There was, and remains, no dispute between Hopkinson and the government regarding his
criminal history category.
Section 2255 allows a convicted person held in federal custody to move the sentencing
court for an order vacating, setting aside, or correcting the person’s sentence. 28 U.S.C.
§ 2255(a). “Relief under § 2255 is reserved for extraordinary situations.” Hays v. U.S.,
397 F.3d 564, 566 (7th Cir. 2005) (quoting Prewitt v. U.S., 83 F.3d 812, 816 (7th Cir. 1996)). A
movant must establish “that the district court sentenced him in violation of the Constitution or
laws of the United States or that the sentence was in excess of the maximum authorized by law
or is otherwise subject to collateral attack.” Id. at 566–67 (quoting Prewitt,
83 F.3d at 816). It is proper to deny a § 2255 motion without an evidentiary hearing if “the
motion and the files and records of the case conclusively demonstrate that the prisoner is entitled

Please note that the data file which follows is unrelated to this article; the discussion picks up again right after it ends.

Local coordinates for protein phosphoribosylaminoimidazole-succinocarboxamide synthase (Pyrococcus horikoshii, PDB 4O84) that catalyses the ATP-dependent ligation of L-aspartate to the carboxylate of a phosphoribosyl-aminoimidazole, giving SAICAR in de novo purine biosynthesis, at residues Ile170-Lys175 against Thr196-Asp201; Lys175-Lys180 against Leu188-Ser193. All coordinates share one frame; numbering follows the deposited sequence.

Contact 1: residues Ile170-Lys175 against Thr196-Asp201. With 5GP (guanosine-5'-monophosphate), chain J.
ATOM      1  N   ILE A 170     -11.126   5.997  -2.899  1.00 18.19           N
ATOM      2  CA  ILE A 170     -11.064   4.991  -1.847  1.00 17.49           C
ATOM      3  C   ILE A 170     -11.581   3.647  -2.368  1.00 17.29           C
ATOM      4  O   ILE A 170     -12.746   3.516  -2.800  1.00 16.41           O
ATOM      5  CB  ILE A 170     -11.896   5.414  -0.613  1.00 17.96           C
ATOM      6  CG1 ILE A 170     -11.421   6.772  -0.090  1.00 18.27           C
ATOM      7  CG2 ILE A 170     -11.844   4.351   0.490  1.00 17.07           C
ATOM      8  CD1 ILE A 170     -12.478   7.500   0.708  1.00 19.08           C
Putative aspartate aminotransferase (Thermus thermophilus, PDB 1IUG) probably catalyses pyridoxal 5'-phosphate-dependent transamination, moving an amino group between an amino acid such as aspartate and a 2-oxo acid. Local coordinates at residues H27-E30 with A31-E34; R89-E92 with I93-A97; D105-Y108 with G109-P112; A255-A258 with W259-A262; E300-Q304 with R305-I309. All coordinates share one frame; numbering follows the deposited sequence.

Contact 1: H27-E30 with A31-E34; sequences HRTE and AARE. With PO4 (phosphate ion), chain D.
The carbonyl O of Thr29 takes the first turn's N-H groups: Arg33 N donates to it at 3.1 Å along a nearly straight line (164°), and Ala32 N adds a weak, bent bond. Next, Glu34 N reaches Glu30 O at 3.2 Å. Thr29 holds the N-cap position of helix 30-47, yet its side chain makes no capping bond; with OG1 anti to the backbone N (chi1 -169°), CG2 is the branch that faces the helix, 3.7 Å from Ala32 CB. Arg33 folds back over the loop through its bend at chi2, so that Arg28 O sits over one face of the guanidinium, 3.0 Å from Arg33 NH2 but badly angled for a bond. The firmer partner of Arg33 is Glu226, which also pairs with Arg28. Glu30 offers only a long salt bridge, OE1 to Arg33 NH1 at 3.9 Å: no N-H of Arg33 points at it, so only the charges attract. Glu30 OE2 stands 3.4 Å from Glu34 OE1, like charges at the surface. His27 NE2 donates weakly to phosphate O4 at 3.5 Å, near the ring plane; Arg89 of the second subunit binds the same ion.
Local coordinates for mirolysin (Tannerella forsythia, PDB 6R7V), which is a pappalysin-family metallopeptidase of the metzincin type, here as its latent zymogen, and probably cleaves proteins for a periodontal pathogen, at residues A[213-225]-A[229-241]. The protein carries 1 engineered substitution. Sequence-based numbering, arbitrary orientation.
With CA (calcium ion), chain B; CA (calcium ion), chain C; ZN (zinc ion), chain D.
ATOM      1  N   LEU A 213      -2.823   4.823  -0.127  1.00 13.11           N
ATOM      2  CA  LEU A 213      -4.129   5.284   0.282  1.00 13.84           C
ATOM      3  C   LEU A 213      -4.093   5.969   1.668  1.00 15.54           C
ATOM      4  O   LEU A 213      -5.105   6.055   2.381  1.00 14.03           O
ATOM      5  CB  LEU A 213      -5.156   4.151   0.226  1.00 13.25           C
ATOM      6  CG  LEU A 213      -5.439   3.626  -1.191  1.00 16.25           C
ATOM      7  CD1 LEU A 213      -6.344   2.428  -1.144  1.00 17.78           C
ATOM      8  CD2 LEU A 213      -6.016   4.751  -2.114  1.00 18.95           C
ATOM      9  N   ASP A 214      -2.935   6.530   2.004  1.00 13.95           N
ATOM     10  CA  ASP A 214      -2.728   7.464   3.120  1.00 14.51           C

to no relief.” 28 U.S.C. § 2255(b).
First, Hopkinson argues that his counsel was constitutionally ineffective during the plea
and sentencing proceedings because she did not (1) produce documents in response to the grand
jury subpoena, (2) retain a forensic accountant, (3) object to certain sentencing enhancements,
and (4) undertake a reasonable investigation before encouraging him to plead guilty. (Dkt. 5 at
19–22.) Second, Hopkinson argues that the court used the wrong version of the sentencing
guidelines at his sentencing and, therefore, he is entitled to resentencing under the holding in
Peugh v. U.S., 569 U.S. 530, 133 S. Ct. 2072, 186 L. Ed. 2d 84 (2013).
Ineffective Assistance of Counsel
A movant “bears a heavy burden in making out a winning claim based on ineffective
assistance of counsel.” U.S. v. Trevino, 60 F.3d 333, 338 (7th Cir. 1995). To prevail, he must
show (1) “that counsel’s representation fell below an objective standard of reasonableness,” and
(2) “that there is a reasonable probability that, but for counsel’s unprofessional errors, the results
of the proceeding would have been different.” Strickland v. Washington, 466 U.S. 668, 688, 694,
104 S. Ct. 2052, 80 L. Ed. 2d 674 (1984).
To satisfy the first prong of the Strickland test, a movant must direct the court to specific
acts or omissions of his counsel. Fountain v. U.S., 211 F.3d 429, 434 (7th Cir. 2000) (citing
Trevino, 60 F.3d at 338). The court must then consider whether, in light of all of the
circumstances, counsel’s performance was outside the range of professionally competent
assistance. Id. To satisfy the second prong of the Strickland test, the movant must show that there